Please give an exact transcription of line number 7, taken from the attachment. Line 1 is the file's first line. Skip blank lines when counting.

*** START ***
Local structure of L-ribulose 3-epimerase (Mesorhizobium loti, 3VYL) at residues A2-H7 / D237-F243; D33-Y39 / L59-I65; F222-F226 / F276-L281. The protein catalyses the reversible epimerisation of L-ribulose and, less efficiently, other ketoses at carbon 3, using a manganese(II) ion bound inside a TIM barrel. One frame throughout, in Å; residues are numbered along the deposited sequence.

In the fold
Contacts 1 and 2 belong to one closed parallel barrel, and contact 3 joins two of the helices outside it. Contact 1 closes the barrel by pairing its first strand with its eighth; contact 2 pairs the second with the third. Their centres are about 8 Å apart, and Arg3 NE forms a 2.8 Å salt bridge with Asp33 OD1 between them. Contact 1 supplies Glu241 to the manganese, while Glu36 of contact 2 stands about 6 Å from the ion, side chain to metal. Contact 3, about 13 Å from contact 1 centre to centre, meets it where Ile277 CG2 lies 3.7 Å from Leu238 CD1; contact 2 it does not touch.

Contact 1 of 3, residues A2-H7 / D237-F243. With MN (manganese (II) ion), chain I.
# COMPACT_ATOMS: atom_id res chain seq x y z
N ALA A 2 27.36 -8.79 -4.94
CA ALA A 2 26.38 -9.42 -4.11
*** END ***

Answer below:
CA ALA A 2 26.38 -9.42 -4.11